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We are the leaders of academic hazards and disaster research institutes, centers, and laboratories located across North America. We study hazards and disasters for a living, and we have dedicated our professional lives to reducing the harm and suffering from hurricanes, tornadoes, earthquakes, technological disasters, terrorism, pandemics, and myriad other extreme events. We have mobilized as an academic research community in response to many other large-scale disasters in the past. As that work continues, we have also turned our focus to the global COVID-19 pandemic that has claimed hundreds of thousands of lives while disproportionately affecting the elderly, medically fragile people, the poor, and communities of color. Now, following several high profile killings of unarmed Black citizens, the United States has been convulsed by a wave of mass protests, rioting, state sanctioned violence, and civil unrest. The country is being forced to confront the slowest and perhaps most deadly disaster of all, that of deeply embedded, systemic racism.
As the seas rise along the Gulf Coast of the U.S., thousands of communities must decide how to adjust to a new environment. Two professors at Arizona State University are part of a team that’s developing a new tool to help homeowners assess their risk and make informed decisions.
We are the Emergency Management Student Association (EMSA), an Arizona State University Student Organization. EMSA is located at the ASU Center for Emergency Management and Homeland Security (CEMHS). We bring hands-on experiences to students interested in Disaster Management, Operations, Preparedness, Response and Homeland Security. We have already teamed up with Maricopa County Department of Emergency Management, Arizona State University, ASU Center for Emergency Management and Homeland Security and Arizona’s Department of Emergency and Military Affairs.
For a firefighter to attain the rank of captain usually takes several years, often a decade or two, of dedicated service. At age 24, Utah Air National Guard Staff Sgt. Oliver Silva — make that Fire Captain Oliver Silva — credits his graduate studies at Arizona State University as what set him apart from his colleagues. Silva is captain in the fire department at the 801,505-acre U.S. Army Dugway Proving Ground in the northwestern Utah desert, about 50 miles southwest of Salt Lake City. He is receiving his master’s degree in emergency management and homeland security offered by ASU’s Watts College of Public Service and Community Solutions, and is the Watts interdisciplinary programs’ fall 2019 Outstanding Graduate.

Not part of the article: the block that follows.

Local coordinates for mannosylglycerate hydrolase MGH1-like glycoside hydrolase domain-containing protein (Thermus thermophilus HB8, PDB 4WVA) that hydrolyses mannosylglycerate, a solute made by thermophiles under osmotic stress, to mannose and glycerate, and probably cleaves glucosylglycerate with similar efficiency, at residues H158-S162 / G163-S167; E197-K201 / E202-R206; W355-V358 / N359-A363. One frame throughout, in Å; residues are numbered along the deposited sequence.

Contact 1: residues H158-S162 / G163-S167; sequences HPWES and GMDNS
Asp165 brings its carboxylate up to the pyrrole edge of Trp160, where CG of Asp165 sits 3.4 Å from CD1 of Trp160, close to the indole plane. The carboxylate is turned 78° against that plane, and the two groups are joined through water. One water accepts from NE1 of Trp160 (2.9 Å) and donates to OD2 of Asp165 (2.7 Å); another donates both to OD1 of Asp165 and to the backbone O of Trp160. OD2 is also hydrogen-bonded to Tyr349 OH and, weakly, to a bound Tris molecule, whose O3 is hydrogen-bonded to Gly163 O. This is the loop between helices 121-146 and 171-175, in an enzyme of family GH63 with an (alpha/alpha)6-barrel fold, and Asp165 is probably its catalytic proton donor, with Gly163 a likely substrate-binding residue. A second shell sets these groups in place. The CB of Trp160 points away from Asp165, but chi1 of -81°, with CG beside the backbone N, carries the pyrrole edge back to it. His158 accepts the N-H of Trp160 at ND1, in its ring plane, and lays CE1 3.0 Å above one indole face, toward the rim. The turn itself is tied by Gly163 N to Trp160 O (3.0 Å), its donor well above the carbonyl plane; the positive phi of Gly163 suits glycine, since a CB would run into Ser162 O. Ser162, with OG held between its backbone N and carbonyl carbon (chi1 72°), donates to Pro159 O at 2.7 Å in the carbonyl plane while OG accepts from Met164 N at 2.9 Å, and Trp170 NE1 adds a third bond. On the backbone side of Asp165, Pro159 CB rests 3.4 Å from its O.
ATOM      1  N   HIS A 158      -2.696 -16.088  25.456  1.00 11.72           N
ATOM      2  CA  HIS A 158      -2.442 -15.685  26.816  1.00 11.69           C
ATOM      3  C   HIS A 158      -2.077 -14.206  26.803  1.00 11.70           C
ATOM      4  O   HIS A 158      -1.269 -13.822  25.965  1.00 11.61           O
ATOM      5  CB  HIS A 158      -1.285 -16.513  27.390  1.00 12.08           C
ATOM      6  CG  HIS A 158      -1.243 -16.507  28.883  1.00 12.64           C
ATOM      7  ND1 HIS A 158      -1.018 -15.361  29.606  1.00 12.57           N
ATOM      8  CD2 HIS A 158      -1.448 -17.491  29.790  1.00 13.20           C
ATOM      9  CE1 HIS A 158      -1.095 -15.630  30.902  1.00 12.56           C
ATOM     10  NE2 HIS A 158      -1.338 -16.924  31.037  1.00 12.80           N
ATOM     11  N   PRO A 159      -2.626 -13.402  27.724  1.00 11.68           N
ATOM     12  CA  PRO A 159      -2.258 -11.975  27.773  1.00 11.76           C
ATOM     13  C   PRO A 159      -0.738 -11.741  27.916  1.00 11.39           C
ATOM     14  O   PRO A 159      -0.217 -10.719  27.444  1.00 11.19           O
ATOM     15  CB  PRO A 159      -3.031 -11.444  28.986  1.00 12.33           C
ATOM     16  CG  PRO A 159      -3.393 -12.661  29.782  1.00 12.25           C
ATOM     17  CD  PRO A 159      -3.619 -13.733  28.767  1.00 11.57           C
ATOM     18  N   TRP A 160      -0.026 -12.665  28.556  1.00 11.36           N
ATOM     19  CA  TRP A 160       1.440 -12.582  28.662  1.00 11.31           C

Heat is increasingly recognized as a critical hazard globally – and here in the Phoenix metro area. This fall’s panel discussion series aims to understand heat as hazard and the state of current and best practices for local governments in mitigating heat risk for a sustainable quality of life and the safety of our vulnerable populations. Heat impacts all areas of our daily lives – housing, eating, recreating, mobility and more. The challenge of mitigating heat risks invites collaboration across the city and with the whole community. This series is co-sponsored by the Sustainable Cities Network and The Center for Emergency Management and Homeland Security.
COVID-19 Dashboard by the Center for Systems Science and Engineering (CSSE) at Johns Hopkins University (JHU)
Maricopa County Department of Public Health (MCDPH) has identified and confirmed one case of 2019 Novel Coronavirus in the ASU community. Given the global nature of Arizona State University, we want to share important tips on how to stay healthy, remind you of the health and wellness resources that are available to you and inform you of the national and international protocols that are being followed by the university to help minimize the spread of illness. Health and counseling services are available in Mandarin as needed.
Melanie Gall, Research Professor and Co-Director of the Center for Emergency Management and Homeland Security has been selected as the 2020 Knowledge Exchange for Resilience fellow. The Knowledge Exchange for Resilience fellowship is a twelve month program with a focus on community and organizational transformation.
SHELDUS is featured in a report by the Association of State Floodplain Managers. SHELDUS data shows rising trend in losses caused by flooding.The Association of State Floodplain Managers Inc. (ASFPM) published this report as part of its mission to promote education, policies and activities that mitigate current and future losses, costs and human suffering caused by flooding.
October 22-23, 2020: Workshop on methods for assessing the costs of floods, Commission for Environmental Cooperation
"We ensure that all of the theory taught is grounded in practice. Our goal is to instill the critical-thinking skills necessary to tackle large-scale problems."
former ASU Emergency Manager
The New First Line of Defense
To make informed decisions about where to live and how to protect housing investments, residents require knowledge about potential natural hazard exposure and impacts along with available mitigation strategies. This project aims to advance community resilience by improving people’s understanding of risks and their willingness to undertake hazard mitigation when choosing where they live. The project team will work with communities throughout the Gulf region to test strategies for dissemination and uptake of information on disaster risk and mitigation alternatives. The ultimate goal is to identify practices most likely to result in residents taking actions to reduce risk and increase resilience.
Project Period: September - August 2022
View all our Projects